Piecemeal Spending Bills Won't Save the GOP

A blog about business and economics.
Oct. 2 2013 4:19 PM

Piecemeal Spending Bills Won't Save the GOP

Furloughed federal workers chant and shout in Washington, D.C., on Oct. 2.

Photo by Chip Somodevilla/Getty Images

Republicans—shying away from the consequences of the government shutdown they provoked—have started rallying around the idea of addressing specific problems with a government shutdown by passing mini-appropriations to rescue particular agencies. Helping out veterans and reopening national parks, in particular, seem to be on the agenda.


Democrats, meanwhile, are resisting this approach for a mix of a few reasons. One is that this is basically a silly way to run the government. The other is that Democrats think they're winning the political argument right now and don't want to change course. And the third is that they fear these small-batch appropriations might be a viable strategy for the GOP: reopen the parts of the government Republicans don't mind, while letting vital programs like WIC or agencies the GOP hates like the EPA wither on the vine.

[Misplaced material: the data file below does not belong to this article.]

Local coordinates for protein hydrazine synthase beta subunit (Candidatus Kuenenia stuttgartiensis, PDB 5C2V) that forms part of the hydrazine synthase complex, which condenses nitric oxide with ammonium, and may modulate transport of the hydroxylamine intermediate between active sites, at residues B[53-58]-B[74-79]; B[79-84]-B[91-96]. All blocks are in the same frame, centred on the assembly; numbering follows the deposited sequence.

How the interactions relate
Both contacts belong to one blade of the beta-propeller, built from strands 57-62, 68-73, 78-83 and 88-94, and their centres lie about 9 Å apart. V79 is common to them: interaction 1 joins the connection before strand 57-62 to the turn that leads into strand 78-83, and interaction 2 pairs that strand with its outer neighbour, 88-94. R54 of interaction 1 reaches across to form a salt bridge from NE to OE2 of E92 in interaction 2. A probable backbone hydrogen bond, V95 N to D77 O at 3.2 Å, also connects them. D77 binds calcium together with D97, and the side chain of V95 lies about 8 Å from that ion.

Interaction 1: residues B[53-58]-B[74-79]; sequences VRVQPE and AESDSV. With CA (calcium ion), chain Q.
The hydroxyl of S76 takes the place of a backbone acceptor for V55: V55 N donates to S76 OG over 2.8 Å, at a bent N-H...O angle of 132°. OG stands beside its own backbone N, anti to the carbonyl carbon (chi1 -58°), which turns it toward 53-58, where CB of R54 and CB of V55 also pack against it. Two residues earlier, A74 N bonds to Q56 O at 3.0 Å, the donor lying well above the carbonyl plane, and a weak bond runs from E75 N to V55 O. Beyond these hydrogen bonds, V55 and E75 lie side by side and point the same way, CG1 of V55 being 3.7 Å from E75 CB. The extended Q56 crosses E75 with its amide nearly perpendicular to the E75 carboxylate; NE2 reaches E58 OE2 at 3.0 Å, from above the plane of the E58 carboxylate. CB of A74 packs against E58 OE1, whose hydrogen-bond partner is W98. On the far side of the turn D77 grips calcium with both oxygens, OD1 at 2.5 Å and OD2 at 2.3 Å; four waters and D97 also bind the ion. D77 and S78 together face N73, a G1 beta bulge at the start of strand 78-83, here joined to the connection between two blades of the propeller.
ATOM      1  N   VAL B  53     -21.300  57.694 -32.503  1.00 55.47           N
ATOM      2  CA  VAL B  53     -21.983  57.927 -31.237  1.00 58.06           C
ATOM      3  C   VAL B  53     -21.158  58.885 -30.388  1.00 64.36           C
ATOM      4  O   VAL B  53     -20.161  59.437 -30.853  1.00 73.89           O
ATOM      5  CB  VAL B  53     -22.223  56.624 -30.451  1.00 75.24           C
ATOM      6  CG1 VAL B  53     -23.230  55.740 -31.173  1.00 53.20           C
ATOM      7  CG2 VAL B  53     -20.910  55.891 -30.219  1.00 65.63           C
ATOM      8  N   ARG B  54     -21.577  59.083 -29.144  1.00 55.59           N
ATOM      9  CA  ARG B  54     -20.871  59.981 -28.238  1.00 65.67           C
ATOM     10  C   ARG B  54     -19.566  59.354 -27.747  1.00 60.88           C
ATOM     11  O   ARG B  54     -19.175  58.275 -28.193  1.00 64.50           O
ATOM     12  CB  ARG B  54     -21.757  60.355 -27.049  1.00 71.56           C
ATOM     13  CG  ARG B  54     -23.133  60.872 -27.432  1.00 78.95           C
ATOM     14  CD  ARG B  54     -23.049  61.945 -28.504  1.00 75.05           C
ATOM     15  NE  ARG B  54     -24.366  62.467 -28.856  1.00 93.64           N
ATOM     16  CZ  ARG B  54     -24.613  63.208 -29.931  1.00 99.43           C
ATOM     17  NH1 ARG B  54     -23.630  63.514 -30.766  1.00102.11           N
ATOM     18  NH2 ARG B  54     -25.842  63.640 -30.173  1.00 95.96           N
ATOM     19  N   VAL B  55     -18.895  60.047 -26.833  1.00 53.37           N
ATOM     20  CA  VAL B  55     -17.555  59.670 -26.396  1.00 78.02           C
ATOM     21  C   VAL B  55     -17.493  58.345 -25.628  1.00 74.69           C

This last is, I think, a mistake.

The cliché about public opinion and government spending is that the American people are "ideologically conservative and operationally liberal." That means Americans absolutely agree that government spending is much too high, they just don't happen to favor spending cuts on any particular program. This Pew survey from February was typical. Even the dread foreign aid doesn't quite get majority support for cuts. And support for increasing spending exceeds support for cutting spending in virtually every category. That includes food inspections, environmental protections, aid to the American poor, and basically every other key category.

Veterans' benefits happen to be the single most broadly popular category of spending, so it's no surprise that would come first on a piecemeal list. But going line by line through the government puts Republicans on precisely their weakest ground—specifying where, exactly, they want to cut in a country where the public doesn't want to cut anything in particular.

Matthew Yglesias is the executive editor of Vox and author of The Rent Is Too Damn High.


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